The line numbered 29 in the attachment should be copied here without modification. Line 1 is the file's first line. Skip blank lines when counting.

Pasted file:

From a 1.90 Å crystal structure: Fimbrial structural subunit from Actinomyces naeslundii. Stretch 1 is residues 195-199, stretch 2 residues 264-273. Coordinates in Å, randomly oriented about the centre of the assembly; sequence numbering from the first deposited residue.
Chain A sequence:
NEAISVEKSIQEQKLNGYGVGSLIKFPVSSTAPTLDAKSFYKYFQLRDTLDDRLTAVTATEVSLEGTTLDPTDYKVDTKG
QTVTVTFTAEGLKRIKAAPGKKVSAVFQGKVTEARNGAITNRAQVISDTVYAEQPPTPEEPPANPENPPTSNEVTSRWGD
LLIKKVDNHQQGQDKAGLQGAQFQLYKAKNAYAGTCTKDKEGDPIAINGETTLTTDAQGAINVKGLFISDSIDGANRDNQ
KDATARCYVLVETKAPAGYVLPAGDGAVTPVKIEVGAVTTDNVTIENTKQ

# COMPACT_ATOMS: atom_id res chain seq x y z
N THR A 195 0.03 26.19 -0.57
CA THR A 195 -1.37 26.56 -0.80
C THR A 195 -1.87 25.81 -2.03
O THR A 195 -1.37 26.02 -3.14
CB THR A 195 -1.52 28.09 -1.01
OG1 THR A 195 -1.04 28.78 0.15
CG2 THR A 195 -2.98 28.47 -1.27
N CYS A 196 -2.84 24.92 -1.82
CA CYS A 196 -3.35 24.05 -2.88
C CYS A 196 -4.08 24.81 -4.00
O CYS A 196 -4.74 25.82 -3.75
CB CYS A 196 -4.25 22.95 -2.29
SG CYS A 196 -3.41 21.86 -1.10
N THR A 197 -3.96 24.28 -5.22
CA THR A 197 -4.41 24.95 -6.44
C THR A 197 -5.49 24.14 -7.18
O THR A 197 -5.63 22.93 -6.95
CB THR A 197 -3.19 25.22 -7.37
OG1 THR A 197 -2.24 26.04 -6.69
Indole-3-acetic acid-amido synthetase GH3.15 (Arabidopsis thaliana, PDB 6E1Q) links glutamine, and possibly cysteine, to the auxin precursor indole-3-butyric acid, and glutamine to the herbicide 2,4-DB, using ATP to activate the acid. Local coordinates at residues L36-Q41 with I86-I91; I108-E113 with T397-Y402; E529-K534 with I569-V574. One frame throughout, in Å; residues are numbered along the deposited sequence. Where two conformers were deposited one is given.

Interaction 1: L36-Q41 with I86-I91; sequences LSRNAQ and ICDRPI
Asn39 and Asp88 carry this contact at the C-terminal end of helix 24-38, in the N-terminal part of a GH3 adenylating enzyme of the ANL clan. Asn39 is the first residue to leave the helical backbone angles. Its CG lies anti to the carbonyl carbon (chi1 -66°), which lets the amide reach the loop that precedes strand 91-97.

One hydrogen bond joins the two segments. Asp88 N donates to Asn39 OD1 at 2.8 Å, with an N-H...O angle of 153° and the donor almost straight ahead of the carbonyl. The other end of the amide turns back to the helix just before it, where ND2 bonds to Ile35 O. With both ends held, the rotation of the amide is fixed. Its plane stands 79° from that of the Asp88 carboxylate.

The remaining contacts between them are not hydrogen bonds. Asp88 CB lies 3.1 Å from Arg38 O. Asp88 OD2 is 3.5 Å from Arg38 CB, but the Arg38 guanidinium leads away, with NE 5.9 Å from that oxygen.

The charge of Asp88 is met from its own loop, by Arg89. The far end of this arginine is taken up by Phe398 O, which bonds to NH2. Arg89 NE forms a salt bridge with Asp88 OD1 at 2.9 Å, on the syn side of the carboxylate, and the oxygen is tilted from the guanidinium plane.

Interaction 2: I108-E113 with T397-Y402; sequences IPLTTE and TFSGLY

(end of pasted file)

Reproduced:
Asn39 and Asp88 carry this contact at the C-terminal end of helix 24-38, in the N-terminal part of a GH3 adenylating enzyme of the ANL clan. Asn39 is the first residue to leave the helical backbone angles. Its CG lies anti to the carbonyl carbon (chi1 -66°), which lets the amide reach the loop that precedes strand 91-97.